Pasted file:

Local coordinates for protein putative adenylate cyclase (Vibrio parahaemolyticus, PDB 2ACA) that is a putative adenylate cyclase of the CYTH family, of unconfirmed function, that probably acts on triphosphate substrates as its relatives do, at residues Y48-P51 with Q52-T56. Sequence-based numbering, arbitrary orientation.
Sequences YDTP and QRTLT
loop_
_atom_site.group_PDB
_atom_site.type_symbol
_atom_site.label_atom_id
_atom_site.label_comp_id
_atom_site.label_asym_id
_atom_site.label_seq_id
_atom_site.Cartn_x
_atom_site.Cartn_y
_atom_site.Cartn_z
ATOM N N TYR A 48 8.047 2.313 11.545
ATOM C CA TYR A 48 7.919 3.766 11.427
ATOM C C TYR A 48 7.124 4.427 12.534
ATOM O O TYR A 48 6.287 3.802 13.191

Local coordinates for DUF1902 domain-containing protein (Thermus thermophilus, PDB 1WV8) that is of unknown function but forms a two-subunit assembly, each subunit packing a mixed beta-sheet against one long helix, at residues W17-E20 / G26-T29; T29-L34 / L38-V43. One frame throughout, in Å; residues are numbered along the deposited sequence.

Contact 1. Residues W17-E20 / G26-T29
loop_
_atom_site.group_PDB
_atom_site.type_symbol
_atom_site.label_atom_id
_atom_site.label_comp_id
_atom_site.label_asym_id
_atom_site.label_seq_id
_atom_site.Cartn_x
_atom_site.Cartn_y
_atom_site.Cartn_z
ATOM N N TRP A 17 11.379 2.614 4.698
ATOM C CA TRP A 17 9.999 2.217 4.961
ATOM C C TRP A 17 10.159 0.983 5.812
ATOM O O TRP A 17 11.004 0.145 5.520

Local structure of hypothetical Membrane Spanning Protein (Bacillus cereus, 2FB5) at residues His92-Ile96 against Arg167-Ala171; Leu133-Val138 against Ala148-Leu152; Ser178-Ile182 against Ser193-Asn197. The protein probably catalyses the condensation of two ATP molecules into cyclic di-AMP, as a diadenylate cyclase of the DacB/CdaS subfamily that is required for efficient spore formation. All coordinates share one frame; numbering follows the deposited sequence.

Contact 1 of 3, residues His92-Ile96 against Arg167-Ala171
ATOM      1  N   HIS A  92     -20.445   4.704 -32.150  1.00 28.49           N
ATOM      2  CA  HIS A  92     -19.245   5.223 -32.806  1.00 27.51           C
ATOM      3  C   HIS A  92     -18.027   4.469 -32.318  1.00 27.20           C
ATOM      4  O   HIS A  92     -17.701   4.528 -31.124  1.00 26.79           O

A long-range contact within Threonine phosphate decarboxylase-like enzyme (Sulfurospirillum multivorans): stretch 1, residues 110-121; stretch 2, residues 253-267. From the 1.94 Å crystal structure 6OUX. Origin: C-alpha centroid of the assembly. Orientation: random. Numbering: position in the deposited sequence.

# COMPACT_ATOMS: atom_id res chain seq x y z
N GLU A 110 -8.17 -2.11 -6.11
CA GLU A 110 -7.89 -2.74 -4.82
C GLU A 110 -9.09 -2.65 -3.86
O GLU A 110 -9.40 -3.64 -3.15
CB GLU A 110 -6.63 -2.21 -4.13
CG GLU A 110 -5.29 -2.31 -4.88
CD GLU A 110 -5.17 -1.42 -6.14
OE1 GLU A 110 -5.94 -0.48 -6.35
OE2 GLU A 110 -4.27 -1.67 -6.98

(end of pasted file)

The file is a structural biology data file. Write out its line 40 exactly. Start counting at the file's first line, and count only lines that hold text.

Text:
# COMPACT_ATOMS: atom_id res chain seq x y z